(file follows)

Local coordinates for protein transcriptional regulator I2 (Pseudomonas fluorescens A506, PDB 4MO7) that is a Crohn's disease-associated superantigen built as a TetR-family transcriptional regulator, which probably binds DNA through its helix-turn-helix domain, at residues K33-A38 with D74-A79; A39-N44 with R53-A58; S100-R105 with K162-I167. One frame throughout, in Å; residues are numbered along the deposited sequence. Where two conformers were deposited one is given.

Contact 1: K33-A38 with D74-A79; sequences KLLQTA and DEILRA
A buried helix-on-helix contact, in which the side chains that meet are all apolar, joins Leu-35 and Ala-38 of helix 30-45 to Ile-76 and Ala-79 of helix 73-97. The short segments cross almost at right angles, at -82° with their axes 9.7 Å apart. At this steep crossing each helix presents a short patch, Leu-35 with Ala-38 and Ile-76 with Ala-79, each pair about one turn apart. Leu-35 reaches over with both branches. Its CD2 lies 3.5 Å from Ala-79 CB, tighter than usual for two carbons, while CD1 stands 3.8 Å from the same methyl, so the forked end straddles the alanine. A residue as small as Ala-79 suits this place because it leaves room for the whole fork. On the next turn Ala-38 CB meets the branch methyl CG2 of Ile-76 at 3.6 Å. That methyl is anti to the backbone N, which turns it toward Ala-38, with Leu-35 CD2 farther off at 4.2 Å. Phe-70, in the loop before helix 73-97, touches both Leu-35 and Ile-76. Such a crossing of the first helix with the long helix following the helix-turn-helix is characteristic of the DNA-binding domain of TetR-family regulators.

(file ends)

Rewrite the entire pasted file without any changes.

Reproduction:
Local coordinates for protein transcriptional regulator I2 (Pseudomonas fluorescens A506, PDB 4MO7) that is a Crohn's disease-associated superantigen built as a TetR-family transcriptional regulator, which probably binds DNA through its helix-turn-helix domain, at residues K33-A38 with D74-A79; A39-N44 with R53-A58; S100-R105 with K162-I167. One frame throughout, in Å; residues are numbered along the deposited sequence. Where two conformers were deposited one is given.

Contact 1: K33-A38 with D74-A79; sequences KLLQTA and DEILRA
A buried helix-on-helix contact, in which the side chains that meet are all apolar, joins Leu-35 and Ala-38 of helix 30-45 to Ile-76 and Ala-79 of helix 73-97. The short segments cross almost at right angles, at -82° with their axes 9.7 Å apart. At this steep crossing each helix presents a short patch, Leu-35 with Ala-38 and Ile-76 with Ala-79, each pair about one turn apart. Leu-35 reaches over with both branches. Its CD2 lies 3.5 Å from Ala-79 CB, tighter than usual for two carbons, while CD1 stands 3.8 Å from the same methyl, so the forked end straddles the alanine. A residue as small as Ala-79 suits this place because it leaves room for the whole fork. On the next turn Ala-38 CB meets the branch methyl CG2 of Ile-76 at 3.6 Å. That methyl is anti to the backbone N, which turns it toward Ala-38, with Leu-35 CD2 farther off at 4.2 Å. Phe-70, in the loop before helix 73-97, touches both Leu-35 and Ile-76. Such a crossing of the first helix with the long helix following the helix-turn-helix is characteristic of the DNA-binding domain of TetR-family regulators.